If you think you were deprived spare a thought for my impoverished childhood…

    Forget cell phone or the internet, if anyone had even dreamt of them I never heard. My parents didn’t have a phone of any sort until after I married and left home. We did write letters and I recall the postman called twice a day, probably just to make it seem like you were really in touch. Can you imagine trying to explain to us all back then how something like IM, email or Twitter might look.

    Make sure you keep a copy of your blog to show your children in 20 or 30 years time. They won’t believe how things were and probably neither will you.

    Regards
    Jim.

    • That’s a good idea — I’ll definitely have to do that! Wow, snail mail. I remember sending letters here and there before I was allowed to use the telephone, but that’s about it! My parents were telling my siblings and I about how microwaves weren’t invented when they were little, and we all shuddered in disbelief. 🙂 I’m glad you stuck around and appreciate your thoughtful replies! Thanks so much for reading!

  3. This post is so similar to mine today! I’m so glad wordpress led me to your blog because we have a lot in common in how we look at things!
    I recently got on a kick trying to remember what my first cell phone was. It took a lot of Googling… but once I finally found it I had to write a post to document it! It’s so funny looking back and how drastically technology is changing, and how we seem to forget that it was somewhat possible to survive without it! I was a junior in highschool when i got my first cell phone, so i agree it’s so strange to hear kids are younger and younger. I’m not surprised, i guess that’s the way of the world these days. Though who knows what I will decide is the right age when I have kids… hopefully not before 10, but who knows, they may have cradle phones by then that i won’t be able to live without 😉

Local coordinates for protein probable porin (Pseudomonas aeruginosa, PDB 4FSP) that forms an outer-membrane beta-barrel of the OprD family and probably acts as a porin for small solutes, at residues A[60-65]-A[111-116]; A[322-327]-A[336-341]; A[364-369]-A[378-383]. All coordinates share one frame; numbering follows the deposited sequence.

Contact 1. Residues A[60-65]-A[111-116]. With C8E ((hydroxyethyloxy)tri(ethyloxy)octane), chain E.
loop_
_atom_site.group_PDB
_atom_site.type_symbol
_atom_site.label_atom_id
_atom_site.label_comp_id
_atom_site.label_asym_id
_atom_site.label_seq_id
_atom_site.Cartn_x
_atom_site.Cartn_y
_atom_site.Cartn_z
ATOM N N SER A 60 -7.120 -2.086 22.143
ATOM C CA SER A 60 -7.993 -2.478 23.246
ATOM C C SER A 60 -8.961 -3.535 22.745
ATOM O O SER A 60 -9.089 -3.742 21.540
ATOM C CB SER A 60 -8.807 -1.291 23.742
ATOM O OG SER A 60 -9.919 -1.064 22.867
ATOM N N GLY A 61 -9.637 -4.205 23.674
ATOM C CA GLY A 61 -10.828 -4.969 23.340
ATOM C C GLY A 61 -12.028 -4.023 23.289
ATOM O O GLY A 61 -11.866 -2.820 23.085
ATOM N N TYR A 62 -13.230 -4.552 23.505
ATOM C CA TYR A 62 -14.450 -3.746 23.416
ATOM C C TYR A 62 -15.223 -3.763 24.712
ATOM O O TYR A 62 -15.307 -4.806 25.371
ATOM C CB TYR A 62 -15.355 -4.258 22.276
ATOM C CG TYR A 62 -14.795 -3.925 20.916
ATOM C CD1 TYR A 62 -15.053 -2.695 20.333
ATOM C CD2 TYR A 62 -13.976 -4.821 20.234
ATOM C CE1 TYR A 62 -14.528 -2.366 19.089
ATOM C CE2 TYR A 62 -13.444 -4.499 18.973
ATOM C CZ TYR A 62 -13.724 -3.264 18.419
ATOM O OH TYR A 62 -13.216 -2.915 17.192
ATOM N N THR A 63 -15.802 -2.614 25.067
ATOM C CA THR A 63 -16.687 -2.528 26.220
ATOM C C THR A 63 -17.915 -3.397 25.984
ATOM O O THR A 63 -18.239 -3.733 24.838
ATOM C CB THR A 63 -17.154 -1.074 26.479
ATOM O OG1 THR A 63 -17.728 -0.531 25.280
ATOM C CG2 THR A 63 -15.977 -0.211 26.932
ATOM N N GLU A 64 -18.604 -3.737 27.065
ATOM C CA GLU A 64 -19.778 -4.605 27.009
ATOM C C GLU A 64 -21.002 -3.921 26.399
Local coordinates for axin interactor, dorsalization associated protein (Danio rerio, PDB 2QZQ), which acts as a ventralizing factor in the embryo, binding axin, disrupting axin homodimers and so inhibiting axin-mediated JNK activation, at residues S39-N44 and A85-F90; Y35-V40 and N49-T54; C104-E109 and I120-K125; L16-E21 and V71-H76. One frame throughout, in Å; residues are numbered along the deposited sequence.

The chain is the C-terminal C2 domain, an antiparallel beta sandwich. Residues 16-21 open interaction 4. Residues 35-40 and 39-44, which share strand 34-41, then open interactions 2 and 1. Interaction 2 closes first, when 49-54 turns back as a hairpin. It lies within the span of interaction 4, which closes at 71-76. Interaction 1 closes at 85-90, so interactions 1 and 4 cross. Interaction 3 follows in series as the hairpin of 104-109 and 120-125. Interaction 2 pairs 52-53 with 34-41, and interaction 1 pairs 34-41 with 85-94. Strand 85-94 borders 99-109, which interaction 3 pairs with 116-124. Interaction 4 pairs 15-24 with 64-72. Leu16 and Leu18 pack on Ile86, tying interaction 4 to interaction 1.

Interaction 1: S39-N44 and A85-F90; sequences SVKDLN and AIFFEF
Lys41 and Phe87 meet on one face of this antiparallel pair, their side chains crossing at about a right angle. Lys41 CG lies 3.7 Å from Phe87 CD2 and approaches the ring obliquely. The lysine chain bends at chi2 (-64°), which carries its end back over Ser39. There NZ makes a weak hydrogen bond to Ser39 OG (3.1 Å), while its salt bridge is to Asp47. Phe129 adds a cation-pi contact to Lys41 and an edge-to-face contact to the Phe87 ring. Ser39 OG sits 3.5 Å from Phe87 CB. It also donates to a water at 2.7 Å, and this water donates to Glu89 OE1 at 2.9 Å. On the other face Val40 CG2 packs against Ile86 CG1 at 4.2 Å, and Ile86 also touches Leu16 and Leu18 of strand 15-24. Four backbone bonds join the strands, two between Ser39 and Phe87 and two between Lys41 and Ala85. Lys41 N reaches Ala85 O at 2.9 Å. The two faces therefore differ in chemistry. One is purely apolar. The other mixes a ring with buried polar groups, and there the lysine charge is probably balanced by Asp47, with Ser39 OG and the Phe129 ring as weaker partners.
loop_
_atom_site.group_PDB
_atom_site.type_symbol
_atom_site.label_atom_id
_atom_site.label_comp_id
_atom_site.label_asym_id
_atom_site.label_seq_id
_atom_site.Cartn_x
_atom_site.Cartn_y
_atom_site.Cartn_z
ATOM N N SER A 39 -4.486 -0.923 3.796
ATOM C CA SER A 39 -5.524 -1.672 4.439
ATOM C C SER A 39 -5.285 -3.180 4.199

• Haha I know! It’s so weird to think about what kind of technology my kids might have! I’ll probably be hated by them because I won’t let them have video chats in their high chairs or something. I actually ran across your post today from Twitter and had to laugh! We do have a lot in common! Glad we could find each others blogs — I’ll definitely be keeping up on yours! Thanks for reading!

  4. Oh god, that reminds me of my first-ever phone. If anything, it even looks worse than the one in the picture you put. The screen was ORANGE and black, and I could do almost nothing with it. I eventually resorted to joking that I “robbed a historical artifacts museum and got away with this”.

  5. Oh wow… I have been a techno nerd for a long long time. You have got me thinking about some good old days. I’m going to piggy-back off your blog post and make one of my own on cbowiephoto.wordpress.com. Thanks for the idea…

  6. This post brought back the “You’ve Got Mail” voice in my head! I remember our family’s first cell phone (which we had to share…) and then my first cell phone (when I started driving at 16 – around 2002)…

    AND – my 10-year-old version of an iPod Touch was a WALKMAN!

    • Oh yeah! I totally forgot about Walkmen! I remember I had this baby blue one that said “Angel,” when I was like 10, and I was so excited to listen to my new Backstreet Boys CD on it! Those were the good old days!

  7. And it also wasn’t too long ago that we couldn’t even get email/internet on our phone. Many people can now live well without an actual laptop since you can do almost anything on phones these days!

    But it really is nice to reminisce about the good ‘old’ days!

    • You’re right! I actually just got a smartphone last October. It’s really increased my constant connected-ness, which can be both good and bad at times. I’m glad you didn’t mind taking a little trip down memory lane too! Thanks for reading!